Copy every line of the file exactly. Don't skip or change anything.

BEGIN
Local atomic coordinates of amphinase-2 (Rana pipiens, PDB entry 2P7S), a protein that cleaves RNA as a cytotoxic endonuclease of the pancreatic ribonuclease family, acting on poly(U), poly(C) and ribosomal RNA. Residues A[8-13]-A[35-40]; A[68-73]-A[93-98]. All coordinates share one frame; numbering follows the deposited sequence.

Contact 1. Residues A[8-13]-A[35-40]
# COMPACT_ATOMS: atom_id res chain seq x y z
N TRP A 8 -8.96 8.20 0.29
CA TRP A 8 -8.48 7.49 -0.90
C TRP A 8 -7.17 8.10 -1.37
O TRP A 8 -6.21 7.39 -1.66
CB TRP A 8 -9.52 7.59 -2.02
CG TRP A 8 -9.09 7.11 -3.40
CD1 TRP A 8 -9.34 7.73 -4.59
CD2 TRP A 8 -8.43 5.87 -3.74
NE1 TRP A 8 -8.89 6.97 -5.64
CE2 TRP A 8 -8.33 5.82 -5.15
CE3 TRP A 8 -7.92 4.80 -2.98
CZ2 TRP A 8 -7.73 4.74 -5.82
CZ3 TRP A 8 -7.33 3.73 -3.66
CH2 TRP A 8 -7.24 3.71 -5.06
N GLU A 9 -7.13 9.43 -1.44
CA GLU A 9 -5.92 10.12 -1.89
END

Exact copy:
Local atomic coordinates of amphinase-2 (Rana pipiens, PDB entry 2P7S), a protein that cleaves RNA as a cytotoxic endonuclease of the pancreatic ribonuclease family, acting on poly(U), poly(C) and ribosomal RNA. Residues A[8-13]-A[35-40]; A[68-73]-A[93-98]. All coordinates share one frame; numbering follows the deposited sequence.

Contact 1. Residues A[8-13]-A[35-40]
# COMPACT_ATOMS: atom_id res chain seq x y z
N TRP A 8 -8.96 8.20 0.29
CA TRP A 8 -8.48 7.49 -0.90
C TRP A 8 -7.17 8.10 -1.37
O TRP A 8 -6.21 7.39 -1.66
CB TRP A 8 -9.52 7.59 -2.02
CG TRP A 8 -9.09 7.11 -3.40
CD1 TRP A 8 -9.34 7.73 -4.59
CD2 TRP A 8 -8.43 5.87 -3.74
NE1 TRP A 8 -8.89 6.97 -5.64
CE2 TRP A 8 -8.33 5.82 -5.15
CE3 TRP A 8 -7.92 4.80 -2.98
CZ2 TRP A 8 -7.73 4.74 -5.82
CZ3 TRP A 8 -7.33 3.73 -3.66
CH2 TRP A 8 -7.24 3.71 -5.06
N GLU A 9 -7.13 9.43 -1.44
CA GLU A 9 -5.92 10.12 -1.89